Bill introduced to ban pro-life support outside abortion clinics

Women facing unplanned pregnancies could be denied emotional and practical support outside abortion clinics under a new Ten Minute Rule Bill being brought forward this week.

On Wednesday 24 June, Labour MP Dr Rupa Huq will introduce the Demonstrations (Abortion Clinics) Ten Minute Rule Bill calling for legislation “to restrict demonstrations in the vicinity of abortion clinics; and for connected purposes.”

While Ten Minute Rule Bills rarely become law, the abortion lobby are likely to call for a vote on Wednesday.

Pro-abortion MPs could then attempt to bring forward a censorship zone amendment to the Domestic Abuse Bill, during the Bill’s Report Stage, claiming there is support to do so should they win the vote on the Ten Minute Rule Bill. 

If introduced, censorship zones would effectively ban volunteers from peacefully praying and offering support to women entering abortion clinics across England and Wales.

A spokesperson for Right To Life UK, Catherine Robinson said: “By attempting to restrict where women facing unplanned pregnancies can receive compassionate emotional and practical support, the ‘pro-choice’ lobby are removing real choice for women and revealing they’re really just pro-abortion.

“Today, many babies are alive because their mothers were able to get the help they needed outside of an abortion clinic.

“We would, therefore, urge MPs to vote against this motion and send a clear signal that women should not be denied the choice of life-saving support for them and their baby.”

Home Office review

Due to additional powers handed over to councils in 2014 by the former Prime Minister Theresa May, a number of councils have already introduced localised censorship zones. 

Ealing council, in Dr Huq’s constituency, is one such council along with Richmond. In addition, Manchester City Council has consulted its residents on the matter, while seven other councils are reported to be looking into the issue. 

In 2017, former Home Secretary Amber Rudd launched a review into the scale and nature of pro-life vigils outside abortion clinics to establish if the Government would recommend the introduction of censorship zones. 

In the investigation continued by the succeeding Home Secretary Sajid Javid, over 2,500 responded to a call for evidence, including abortion service providers, abortion service clients, those engaging in anti-abortion demonstrations, police forces and local authorities.

In 2018, Sajid Javid announced that the Home Office did not find adequate reason to introduce censorship zones, stating that: “…introducing national buffer zones would not be a proportionate response, considering the experiences of the majority of hospitals and clinics, and considering that the majority of activities are more passive in nature. In making my decision, I am also aware that legislation already exists to restrict protest activities that cause harm to others.”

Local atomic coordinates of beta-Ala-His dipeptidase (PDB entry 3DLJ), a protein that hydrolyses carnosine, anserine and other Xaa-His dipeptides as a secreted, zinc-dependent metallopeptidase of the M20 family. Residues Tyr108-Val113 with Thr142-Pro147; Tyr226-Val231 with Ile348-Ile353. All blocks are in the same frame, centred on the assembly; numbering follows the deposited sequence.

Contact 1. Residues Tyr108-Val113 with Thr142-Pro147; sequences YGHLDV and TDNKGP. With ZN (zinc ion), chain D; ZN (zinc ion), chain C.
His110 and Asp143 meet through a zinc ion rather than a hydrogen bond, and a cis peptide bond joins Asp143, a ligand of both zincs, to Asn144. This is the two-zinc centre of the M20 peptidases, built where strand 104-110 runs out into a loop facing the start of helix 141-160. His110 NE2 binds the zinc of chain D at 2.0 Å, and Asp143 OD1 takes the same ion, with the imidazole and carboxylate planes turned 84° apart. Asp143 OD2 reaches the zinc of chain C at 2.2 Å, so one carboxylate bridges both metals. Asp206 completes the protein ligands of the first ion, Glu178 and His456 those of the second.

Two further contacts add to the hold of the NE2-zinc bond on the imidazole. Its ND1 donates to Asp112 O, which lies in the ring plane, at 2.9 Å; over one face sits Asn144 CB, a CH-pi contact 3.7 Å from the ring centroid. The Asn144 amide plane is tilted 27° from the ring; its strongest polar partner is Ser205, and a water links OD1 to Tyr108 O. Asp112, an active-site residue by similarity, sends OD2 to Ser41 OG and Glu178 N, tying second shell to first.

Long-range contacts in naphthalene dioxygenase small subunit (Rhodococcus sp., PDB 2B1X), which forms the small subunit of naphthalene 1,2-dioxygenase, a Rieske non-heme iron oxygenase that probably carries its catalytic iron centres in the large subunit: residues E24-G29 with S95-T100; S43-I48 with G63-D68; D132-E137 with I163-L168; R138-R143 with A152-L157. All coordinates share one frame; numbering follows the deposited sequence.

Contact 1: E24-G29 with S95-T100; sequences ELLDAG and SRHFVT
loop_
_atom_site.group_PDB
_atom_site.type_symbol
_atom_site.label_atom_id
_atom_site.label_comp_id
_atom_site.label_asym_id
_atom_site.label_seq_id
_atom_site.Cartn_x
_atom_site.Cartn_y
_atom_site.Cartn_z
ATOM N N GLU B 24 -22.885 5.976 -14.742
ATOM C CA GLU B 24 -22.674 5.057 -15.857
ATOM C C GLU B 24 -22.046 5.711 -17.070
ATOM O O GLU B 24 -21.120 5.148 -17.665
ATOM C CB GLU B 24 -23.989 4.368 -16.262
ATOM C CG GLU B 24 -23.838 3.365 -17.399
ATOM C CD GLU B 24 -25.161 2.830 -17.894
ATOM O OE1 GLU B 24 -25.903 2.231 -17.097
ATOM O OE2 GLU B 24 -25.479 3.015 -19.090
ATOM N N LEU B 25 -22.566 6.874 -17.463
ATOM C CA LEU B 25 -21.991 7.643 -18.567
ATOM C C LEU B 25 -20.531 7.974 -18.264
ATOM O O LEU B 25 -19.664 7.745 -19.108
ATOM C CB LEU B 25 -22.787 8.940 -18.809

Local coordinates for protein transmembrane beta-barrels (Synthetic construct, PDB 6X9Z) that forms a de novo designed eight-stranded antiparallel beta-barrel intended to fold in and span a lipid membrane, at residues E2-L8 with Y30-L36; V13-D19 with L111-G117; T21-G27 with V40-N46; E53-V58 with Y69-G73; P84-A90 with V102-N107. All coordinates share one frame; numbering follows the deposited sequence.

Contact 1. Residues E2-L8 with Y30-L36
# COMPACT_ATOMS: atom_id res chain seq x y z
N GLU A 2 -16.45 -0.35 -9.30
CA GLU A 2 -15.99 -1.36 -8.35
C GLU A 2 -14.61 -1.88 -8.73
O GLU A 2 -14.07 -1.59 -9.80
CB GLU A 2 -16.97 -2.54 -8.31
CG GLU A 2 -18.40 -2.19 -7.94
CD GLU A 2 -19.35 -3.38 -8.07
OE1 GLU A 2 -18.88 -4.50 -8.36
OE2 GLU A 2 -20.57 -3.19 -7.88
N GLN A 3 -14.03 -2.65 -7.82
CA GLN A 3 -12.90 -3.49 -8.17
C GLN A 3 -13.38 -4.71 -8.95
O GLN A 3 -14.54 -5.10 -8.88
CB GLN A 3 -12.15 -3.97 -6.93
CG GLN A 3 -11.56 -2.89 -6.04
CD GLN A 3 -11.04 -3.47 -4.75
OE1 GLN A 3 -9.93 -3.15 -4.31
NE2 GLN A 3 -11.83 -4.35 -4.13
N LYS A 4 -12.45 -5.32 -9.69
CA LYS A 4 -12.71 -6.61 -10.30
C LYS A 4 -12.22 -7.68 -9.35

Widespread opposition

Opposition to censorship zones goes beyond pro-life advocates to a large part of society, which may not agree on the pro-life position on abortion, but oppose censorship zones because they infringe on free speech.

A number of prominent human rights groups and campaigners, all of whom support abortion, have also spoken out against the introduction of censorship zones. This includes Peter Tatchell, the Manifesto Club, Big Brother Watch, Index on Censorship and the Freedom Association.

Dr Huq has been a longtime and proud supporter of abortion provider BPAS’ ‘Back Off’ campaign which calls for nationwide ‘criminalised free speech zones’ which ban peaceful pro-life activity outside abortion clinics.

Abortion lobby’s longterm plan to limit choice

In a 2017 opinion piece for the Guardian, the Labour MP revealed “ideas have been percolating” on how to go about restricting pro-life demonstrations since January 2017. 

Over three years later, it appears the abortion lobby are now testing whether they have the momentum to limit women’s choice and the support offered to them. 

It follows “tragic” votes approving the UK Government’s imposition of an extreme abortion regime on Northern Ireland in the House of Commons and House of Lords last week. 

The Be Here for Me website highlights just some of the many stories of women who have been helped by people outside abortion clinics, and the stories of future women who could miss out on such support in the future. 

One mother who who kept her daughter as a result of the pro-life support she receieved outside an abortion clinic, in Ealing, will soon challenge the use of ‘criminalised free speech zones’ at the European Court of Human Rights.

Alina Dulgheriu launched the legal challenge because she wants other potential mothers to receive the same practical and emotional support she was offered – support which led to her keeping her daughter, Sarah.

Explaining why she’s taking the case forward, Alina said:

“My little girl is here today because of the real practical and emotional support that I was given by a group outside a Marie Stopes centre, and I am going to appeal this decision to ensure that women do not have this vital support option removed.

“I will continue to stand up for the women whose voices have been sidelined throughout this process and for women who need life-saving support today but cannot get it.